What could be worse than knowing that your child died because of your negligent inattention? How should such a death be certified? What should be the punishment?
A Washington Post writer won a 2010 Pulitzer Prize for reporting about parents who forgot their babies and left them to die, strapped in car seats, in closed cars that become ovens in the sun.
One little girl pulled out all her hair before she died.
All scenarios are similar: A loving parent “one day gets busy, or distracted, or upset, or confused by a change in his or her daily routine, and just ... forgets a child is in the car.” Nobody means to.
It happens as many as 25 times a year in the United States, to people of all ages, ethnicities and faiths. To mothers and fathers, natural and adoptive. To rich and poor, scientists and soldiers, police officers and professors, clergymen and clerks, social workers and students. Even to a rocket scientist.
Manner-of-death certifications are inconsistent, as are decisions to prosecute. Felony charges (murder, manslaughter, negligent homicide) are brought in 60 percent of cases while the other 40 percent are considered accidents.
A professor of education who is a language expert says there's no word for what this is. He says accident implies the event couldn't have been prevented; incident makes it sound trivial.
The professor left his 10-month-old son to die in the car in 2003.
How can such things happen?
People (sometimes juries) react with outrage. Maybe somebody could forget about a child for minutes (time enough for a toddler to drown in a pool or wander into the street), but for hours?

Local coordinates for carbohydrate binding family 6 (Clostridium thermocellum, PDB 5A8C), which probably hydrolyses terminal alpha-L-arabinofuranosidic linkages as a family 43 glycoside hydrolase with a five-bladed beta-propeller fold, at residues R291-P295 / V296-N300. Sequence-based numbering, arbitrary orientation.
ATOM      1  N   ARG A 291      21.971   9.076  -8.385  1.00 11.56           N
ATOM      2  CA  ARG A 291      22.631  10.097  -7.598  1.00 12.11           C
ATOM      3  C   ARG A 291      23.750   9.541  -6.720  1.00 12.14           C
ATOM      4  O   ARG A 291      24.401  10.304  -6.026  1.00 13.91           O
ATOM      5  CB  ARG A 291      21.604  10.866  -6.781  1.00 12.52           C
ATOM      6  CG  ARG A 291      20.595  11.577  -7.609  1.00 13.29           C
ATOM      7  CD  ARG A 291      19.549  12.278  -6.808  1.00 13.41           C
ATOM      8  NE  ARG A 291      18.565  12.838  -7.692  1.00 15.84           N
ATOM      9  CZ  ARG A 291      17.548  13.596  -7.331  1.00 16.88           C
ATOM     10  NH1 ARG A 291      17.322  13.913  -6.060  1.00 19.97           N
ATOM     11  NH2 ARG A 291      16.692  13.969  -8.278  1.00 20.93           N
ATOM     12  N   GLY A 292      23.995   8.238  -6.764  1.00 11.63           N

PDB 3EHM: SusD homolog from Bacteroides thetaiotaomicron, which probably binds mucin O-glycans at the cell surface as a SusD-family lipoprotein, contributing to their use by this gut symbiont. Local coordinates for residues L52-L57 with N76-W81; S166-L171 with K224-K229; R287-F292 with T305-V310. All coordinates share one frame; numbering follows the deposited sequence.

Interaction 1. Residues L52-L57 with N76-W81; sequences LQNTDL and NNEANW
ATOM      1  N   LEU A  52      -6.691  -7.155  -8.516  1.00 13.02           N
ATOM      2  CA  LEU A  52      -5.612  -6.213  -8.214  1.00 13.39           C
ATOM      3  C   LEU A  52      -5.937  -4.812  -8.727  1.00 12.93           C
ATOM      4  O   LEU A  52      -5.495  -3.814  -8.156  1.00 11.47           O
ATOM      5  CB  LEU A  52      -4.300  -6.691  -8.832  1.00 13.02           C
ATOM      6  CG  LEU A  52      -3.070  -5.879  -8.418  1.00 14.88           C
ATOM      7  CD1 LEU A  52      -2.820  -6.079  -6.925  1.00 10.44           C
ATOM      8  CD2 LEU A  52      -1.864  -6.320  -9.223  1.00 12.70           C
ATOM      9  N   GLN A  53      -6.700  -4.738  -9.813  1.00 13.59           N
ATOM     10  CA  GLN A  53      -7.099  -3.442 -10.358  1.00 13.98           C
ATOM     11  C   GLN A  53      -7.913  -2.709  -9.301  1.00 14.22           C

David Diamond, a molecular physiologist who does research about the effects of emotion and stress on memory, says, “If you're capable of forgetting your cell phone, you are potentially capable of forgetting your child.”
Everyone has arrived at a destination with no memory of driving the route. While our distracted minds operate on autopilot, our memory circuits are overwritten by whatever we're fixating on.
As far as these parents know, their children are wherever they usually are – with the other parent, with grandparents or in day care – not in the car. That memory disappears completely, as it did for one busy executive who heard his car's motion sensor alarm go off three times. Irritated, he checked the parking lot from a window, saw no one near his car, de-activated the alarm and returned to work.
Two babies have died like this under my jurisdiction – one in a bar parking lot while his father whiled away the afternoon; the other at a discount movie theater where multiple adult members of an extended family chaperoned a large number of kids. Different ages, different interests, different shows. Everybody thought somebody else had the baby.
I certified the first death a homicide. The second went out as an accident. Looking back, I don't know in either case whether I was right or wrong.
email@example.com. Dr. Carol J. Huser, a forensic pathologist, has served as La Plata County coroner since January 2003.